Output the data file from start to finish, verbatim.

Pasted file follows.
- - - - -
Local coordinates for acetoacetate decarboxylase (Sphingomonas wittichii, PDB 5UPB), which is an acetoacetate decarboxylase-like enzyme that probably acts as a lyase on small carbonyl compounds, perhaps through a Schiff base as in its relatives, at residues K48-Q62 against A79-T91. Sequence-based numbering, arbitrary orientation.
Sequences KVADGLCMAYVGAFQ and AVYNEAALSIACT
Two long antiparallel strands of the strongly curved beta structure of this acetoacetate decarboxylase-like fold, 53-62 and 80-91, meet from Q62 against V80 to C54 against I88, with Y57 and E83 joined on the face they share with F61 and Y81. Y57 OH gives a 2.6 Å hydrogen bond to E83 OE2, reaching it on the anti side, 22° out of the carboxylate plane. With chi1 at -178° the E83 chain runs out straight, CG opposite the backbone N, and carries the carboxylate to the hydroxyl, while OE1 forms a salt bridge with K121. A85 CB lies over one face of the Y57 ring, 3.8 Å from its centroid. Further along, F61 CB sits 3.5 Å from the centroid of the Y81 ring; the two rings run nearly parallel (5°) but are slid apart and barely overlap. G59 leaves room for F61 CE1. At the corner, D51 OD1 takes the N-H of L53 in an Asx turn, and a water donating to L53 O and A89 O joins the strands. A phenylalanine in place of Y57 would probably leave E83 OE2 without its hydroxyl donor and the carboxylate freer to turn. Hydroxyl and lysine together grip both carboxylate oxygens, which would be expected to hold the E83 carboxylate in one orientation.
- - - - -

Local coordinates for acetoacetate decarboxylase (Sphingomonas wittichii, PDB 5UPB), which is an acetoacetate decarboxylase-like enzyme that probably acts as a lyase on small carbonyl compounds, perhaps through a Schiff base as in its relatives, at residues K48-Q62 against A79-T91. Sequence-based numbering, arbitrary orientation.
Sequences KVADGLCMAYVGAFQ and AVYNEAALSIACT
Two long antiparallel strands of the strongly curved beta structure of this acetoacetate decarboxylase-like fold, 53-62 and 80-91, meet from Q62 against V80 to C54 against I88, with Y57 and E83 joined on the face they share with F61 and Y81. Y57 OH gives a 2.6 Å hydrogen bond to E83 OE2, reaching it on the anti side, 22° out of the carboxylate plane. With chi1 at -178° the E83 chain runs out straight, CG opposite the backbone N, and carries the carboxylate to the hydroxyl, while OE1 forms a salt bridge with K121. A85 CB lies over one face of the Y57 ring, 3.8 Å from its centroid. Further along, F61 CB sits 3.5 Å from the centroid of the Y81 ring; the two rings run nearly parallel (5°) but are slid apart and barely overlap. G59 leaves room for F61 CE1. At the corner, D51 OD1 takes the N-H of L53 in an Asx turn, and a water donating to L53 O and A89 O joins the strands. A phenylalanine in place of Y57 would probably leave E83 OE2 without its hydroxyl donor and the carboxylate freer to turn. Hydroxyl and lysine together grip both carboxylate oxygens, which would be expected to hold the E83 carboxylate in one orientation.